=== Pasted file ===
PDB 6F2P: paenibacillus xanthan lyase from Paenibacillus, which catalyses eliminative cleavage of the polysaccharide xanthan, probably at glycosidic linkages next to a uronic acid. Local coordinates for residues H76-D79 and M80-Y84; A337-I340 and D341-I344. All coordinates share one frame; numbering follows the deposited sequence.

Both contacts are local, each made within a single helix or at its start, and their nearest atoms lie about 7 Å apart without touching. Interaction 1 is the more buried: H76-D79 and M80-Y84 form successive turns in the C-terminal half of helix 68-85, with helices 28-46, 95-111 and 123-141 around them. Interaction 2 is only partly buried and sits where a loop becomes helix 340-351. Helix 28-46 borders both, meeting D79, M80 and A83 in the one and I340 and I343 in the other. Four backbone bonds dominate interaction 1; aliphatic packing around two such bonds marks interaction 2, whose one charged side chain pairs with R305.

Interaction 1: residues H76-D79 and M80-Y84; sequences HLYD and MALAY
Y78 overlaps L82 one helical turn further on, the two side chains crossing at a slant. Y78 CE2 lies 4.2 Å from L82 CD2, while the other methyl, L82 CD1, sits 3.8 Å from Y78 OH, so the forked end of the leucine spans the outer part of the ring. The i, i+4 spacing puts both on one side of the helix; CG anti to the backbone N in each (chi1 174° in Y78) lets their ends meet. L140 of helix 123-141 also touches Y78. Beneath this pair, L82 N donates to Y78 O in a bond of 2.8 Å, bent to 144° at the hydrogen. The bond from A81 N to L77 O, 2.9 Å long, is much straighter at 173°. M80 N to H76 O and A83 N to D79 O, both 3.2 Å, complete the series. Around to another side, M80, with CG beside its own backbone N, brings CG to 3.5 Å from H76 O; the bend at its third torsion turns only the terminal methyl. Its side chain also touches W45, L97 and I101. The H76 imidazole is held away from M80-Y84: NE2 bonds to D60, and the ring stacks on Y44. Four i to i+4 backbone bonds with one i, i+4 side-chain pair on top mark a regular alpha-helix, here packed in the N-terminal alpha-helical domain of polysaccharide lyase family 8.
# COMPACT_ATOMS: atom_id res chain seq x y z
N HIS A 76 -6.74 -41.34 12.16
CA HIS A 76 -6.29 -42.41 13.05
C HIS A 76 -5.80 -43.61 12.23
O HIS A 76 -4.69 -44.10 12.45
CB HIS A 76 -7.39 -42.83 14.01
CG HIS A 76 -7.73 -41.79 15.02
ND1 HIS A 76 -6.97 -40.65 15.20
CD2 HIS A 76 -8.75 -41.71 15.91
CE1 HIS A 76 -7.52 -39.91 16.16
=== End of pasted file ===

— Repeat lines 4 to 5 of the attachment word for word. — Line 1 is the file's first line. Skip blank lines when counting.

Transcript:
Y78 overlaps L82 one helical turn further on, the two side chains crossing at a slant. Y78 CE2 lies 4.2 Å from L82 CD2, while the other methyl, L82 CD1, sits 3.8 Å from Y78 OH, so the forked end of the leucine spans the outer part of the ring. The i, i+4 spacing puts both on one side of the helix; CG anti to the backbone N in each (chi1 174° in Y78) lets their ends meet. L140 of helix 123-141 also touches Y78. Beneath this pair, L82 N donates to Y78 O in a bond of 2.8 Å, bent to 144° at the hydrogen. The bond from A81 N to L77 O, 2.9 Å long, is much straighter at 173°. M80 N to H76 O and A83 N to D79 O, both 3.2 Å, complete the series. Around to another side, M80, with CG beside its own backbone N, brings CG to 3.5 Å from H76 O; the bend at its third torsion turns only the terminal methyl. Its side chain also touches W45, L97 and I101. The H76 imidazole is held away from M80-Y84: NE2 bonds to D60, and the ring stacks on Y44. Four i to i+4 backbone bonds with one i, i+4 side-chain pair on top mark a regular alpha-helix, here packed in the N-terminal alpha-helical domain of polysaccharide lyase family 8.
# COMPACT_ATOMS: atom_id res chain seq x y z